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Mens et Women:

2002 Brass Rat Features Woman on Ring

By Aaron D. Mihalik

Associate Features Editor

For the men, and especially women, of the class of 2002 the newest incarnation of MIT’s Brass Rat came with some interesting changes to tradition: for the first time in history a woman is pictured as part of the mens et manus design.

While the crowd of roughly 700 students who attended the ring premiere was mostly pleased with the new design, some students were upset with significant aspects of the design.

The most significant difference of this year’s ring from previous years’ rings is the change in the panel of the ring which displays two figures which epitomize MIT’s motto: mens et manus. This year’s ring is the first ever to have a female in the design (she portrays mens).

The design is the result of a nine month process by the 10 member Class of 2002 Ring Committee.

Sophomores will receive their Brass Rats on the delivery cruise on May 6. Due to a larger marketing budget, most sophomores will be paying a slightly higher price for their ring.

Student divided over new design

“There are a lot of different things about the ring,” said Sanjay K. Rao ’02, president of the Class of 2002 and a member of the ring committee. “Such as the woman being on the MIT shank. The concept had been tossed around in previous ring committees. It was a bit of a controversy.”

“Our class has one of the better ratios in terms of women’s representation at MIT,” said Sonia Garg ’02, a member of the Ring Committee.

The comments from the students on the gender change were dived based on gender lines. Most females agreed that the change to the seal an improvement while males were disappointed at the change in the traditional symbol.

“It’s excellent that they put a woman on the shank,” said Sarah A. Farrar ’02. “It’s great for our class and it’s definitely time”

“I don’t think that the original symbol was chosen because there were only men at MIT,” said a male class of 2002 student. “They changed the tradition.”

The people portrayed in the mens et manus seal are traditionally a laborer with a hammer and a scholar holding a book. In the new design, the laborer (a male) is holding a picket sign and the female scholar is holding a laptop.

The book was replaced to signify that today “where we go for most of our information is not a book anymore, it’s a computer,” said Garg.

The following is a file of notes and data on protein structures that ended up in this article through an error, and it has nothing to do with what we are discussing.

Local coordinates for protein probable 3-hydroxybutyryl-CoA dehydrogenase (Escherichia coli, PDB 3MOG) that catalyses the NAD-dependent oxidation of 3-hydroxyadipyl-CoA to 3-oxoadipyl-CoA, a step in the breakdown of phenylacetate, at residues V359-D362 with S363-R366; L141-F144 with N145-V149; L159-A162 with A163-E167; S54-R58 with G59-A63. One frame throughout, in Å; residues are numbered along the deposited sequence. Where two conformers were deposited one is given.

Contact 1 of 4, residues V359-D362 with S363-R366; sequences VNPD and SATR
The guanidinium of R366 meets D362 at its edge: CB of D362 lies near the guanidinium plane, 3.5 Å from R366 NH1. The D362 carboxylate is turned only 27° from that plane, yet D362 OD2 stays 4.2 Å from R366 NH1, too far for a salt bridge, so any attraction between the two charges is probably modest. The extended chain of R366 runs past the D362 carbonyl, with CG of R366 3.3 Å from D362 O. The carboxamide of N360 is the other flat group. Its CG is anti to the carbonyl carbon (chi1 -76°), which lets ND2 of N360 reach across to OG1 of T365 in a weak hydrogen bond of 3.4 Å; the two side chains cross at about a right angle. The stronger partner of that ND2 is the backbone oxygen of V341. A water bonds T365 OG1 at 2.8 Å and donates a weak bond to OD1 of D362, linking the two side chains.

Again, students were divided on these changes. “[The picketer] is really distinctive of our class,” said one student. The housing choice controversy is “definitely a highlight of our time here.”

“The picket thing is ridiculous,” commented another student. “It’s only a small portion of our class” that was involved in activism. “They tried to go out on the limb and make something more edgy ... but I don’t think that they did a good job.”

The other significant change was to the class shank. “It’s usually only building 7, but this year we were able to fit in all three buildings [7, 10 and 54],” said Rao. But “at the same time, we still combined some of the traditional aspects of the Brass Rat. It was a mix of a few new things and a few of the traditional aspects.”

Some students were impressed with the changes in the design, while others less than enthusiastic.

“It doesn’t look as traditional as other rings and that is definitely good,” said Caroline C. Cutting ’02. “It makes our class stand out.”

“The brass rat could have been unadorned and most people would have the same kind of emotional attachment to it,” said Nelson D. Lai ’02. “The additional junk on it is shitty.”

The difference on opinion of the ring design is to be expected. “Anytime you get people with different perspectives and from different parts of campus together, there is going to be a lot of arguing,” said Raymond Morales ’02, a member of the Ring Committee. Overall, the new design “demonstrates the personality of our class and it combines everything of our experience here.”

Premier, delivery are extravagant events